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Empire State South

How do you describe Southern food? Pursuing that answer is as much the daydreamer's indulgence as the academic's conundrum. It’s a workman’s meal of sugarless, butter-smeared cornbread, swiped through a bowl of potlikker and crumbled into the mouth. It’s an antebellum fever dream: she-crab soup, shad stuffed with roe, and the sherry-soaked dessert called tipsy squire consumed using weighty silverware on snowy linens. And it is, of course, an unconquerable buffet of fried chicken, fried green tomatoes, baked ham, candied yams, black-eyed peas, and small plastic bowls filled with peach cobbler sweet enough to give you the sugar jitters.

Oxford American’s Southern Food 2010 hits newsstands

The sixty-plus-degree weather has made grateful simpletons of us all, as we make any excuse to wander around outside with glazed, happy expressions. But when the temperatures dip again at the end of the week, plan to nestle back inside with a copy of the Oxford American magazine’s new Southern Food 2010 issue, guest-edited by John T. Edge. It crowds some juicy, intelligent prose (and a few poems) between its 127 pages.

Miller Union

The braised rabbit at Miller Union looks homely, as many of the South's finest dishes do. Shredded meat, sauteed mushrooms, russet-colored gravy, and a moat of grits make for an unglamorous collage of earth tones. But, oh, the taste. Bite after bite, this entree reminds me of Nat King Cole’s voice: velvety, soothing, timeless. The rabbit is cooked for two hours with carrots, celery, and fennel in chicken stock and red wine before being pulled from the bone—a step that helps squeamish eaters disassociate their meal from the cuteness of bunnies. No fancy seasonings mar the Logan Turnpike grits from North Georgia. They are simmered in water and milk and finished with salt, pepper, cream, and butter. The mushrooms add pleasant murkiness, and the braising liquid, acting as gravy, curtails the richness. This is food in high definition, a vivid sequence of flavors that reflects the agrarian roots and ingenuity of our region’s cooking.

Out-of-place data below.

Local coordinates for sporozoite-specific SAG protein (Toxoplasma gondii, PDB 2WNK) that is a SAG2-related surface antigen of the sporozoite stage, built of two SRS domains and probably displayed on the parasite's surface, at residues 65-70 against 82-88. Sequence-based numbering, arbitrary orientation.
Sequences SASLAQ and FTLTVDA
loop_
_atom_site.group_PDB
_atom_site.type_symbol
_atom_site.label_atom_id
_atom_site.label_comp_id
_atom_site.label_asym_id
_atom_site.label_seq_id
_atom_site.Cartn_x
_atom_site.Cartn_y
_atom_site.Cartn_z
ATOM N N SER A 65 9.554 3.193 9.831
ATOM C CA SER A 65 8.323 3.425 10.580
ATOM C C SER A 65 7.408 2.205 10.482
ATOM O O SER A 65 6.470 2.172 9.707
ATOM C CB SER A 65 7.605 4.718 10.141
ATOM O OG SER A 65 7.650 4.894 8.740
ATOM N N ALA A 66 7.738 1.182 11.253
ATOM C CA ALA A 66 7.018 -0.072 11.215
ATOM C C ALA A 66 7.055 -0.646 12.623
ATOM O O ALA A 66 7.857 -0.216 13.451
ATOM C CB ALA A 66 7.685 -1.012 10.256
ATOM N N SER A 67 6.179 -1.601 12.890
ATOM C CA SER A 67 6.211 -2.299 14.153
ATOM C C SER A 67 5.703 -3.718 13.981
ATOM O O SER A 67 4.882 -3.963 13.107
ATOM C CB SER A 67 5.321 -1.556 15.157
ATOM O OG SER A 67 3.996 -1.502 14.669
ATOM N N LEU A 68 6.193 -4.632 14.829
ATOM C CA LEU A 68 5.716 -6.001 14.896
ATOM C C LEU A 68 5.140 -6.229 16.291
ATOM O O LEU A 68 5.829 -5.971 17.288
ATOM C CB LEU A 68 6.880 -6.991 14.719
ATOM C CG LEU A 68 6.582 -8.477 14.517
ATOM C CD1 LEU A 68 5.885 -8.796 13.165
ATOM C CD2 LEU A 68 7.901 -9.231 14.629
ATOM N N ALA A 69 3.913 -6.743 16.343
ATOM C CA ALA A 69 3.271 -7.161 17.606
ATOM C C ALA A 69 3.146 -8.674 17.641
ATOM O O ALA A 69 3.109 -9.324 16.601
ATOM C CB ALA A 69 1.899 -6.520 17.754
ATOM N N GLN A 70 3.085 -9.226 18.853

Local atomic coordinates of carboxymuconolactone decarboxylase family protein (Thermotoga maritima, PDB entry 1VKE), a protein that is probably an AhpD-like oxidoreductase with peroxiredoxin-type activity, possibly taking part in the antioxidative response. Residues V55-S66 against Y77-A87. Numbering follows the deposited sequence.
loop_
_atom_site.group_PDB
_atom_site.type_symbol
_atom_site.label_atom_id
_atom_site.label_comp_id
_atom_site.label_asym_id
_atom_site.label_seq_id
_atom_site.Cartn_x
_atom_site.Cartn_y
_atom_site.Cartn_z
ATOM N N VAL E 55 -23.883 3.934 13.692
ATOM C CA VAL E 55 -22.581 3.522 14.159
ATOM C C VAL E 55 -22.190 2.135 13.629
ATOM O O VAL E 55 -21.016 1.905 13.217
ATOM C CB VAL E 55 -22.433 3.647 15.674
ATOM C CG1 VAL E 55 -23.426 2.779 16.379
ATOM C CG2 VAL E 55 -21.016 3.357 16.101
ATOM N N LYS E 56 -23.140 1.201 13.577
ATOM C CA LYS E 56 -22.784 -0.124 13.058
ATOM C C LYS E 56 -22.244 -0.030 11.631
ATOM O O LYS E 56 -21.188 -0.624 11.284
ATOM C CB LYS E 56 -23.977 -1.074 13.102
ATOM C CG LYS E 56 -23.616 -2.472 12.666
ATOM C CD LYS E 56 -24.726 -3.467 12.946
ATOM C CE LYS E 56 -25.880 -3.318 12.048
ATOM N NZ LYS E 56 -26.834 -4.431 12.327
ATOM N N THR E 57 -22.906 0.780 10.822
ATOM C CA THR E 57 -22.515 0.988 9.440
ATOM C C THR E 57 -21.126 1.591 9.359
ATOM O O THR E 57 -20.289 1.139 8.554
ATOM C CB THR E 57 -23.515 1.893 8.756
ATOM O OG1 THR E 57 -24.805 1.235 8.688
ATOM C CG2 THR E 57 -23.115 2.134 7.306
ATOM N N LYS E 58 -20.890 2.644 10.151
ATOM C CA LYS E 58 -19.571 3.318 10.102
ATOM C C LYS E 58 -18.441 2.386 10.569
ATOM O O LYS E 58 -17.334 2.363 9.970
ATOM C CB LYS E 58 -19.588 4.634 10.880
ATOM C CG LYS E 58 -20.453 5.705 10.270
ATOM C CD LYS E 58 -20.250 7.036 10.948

Woodfire Grill

Woodfire Grill on Cheshire Bridge Road has undergone many changes in the last year, but its most essential trademark endures. The sweet, smoky aromas drifting from the open kitchen at the dining room's entrance still tranquilize as if a lullaby had dissolved into fragrance. Borrowed from the playbook of California cuisine, the layout places the focal point of cooking directly in the path of newly arrived guests, who inhale scents evocative of campfire and barbecue en route to their table. Those first wafts anchor the meal. They communicate the tone and ambitions of the restaurant more effectively than words on a menu ever could. And now they act as an aromatic through-line that connects the restaurant’s past with its recent and remarkable reinvention.

JCT Kitchen & Bar

Wishful thinking goes a long way toward explaining why too many Atlantans, some of them respected colleagues of mine, speak of JCT Kitchen & Bar as if it were a dyed-in-the-wool Southern restaurant, the deluxe meat-and-three of their dreams.

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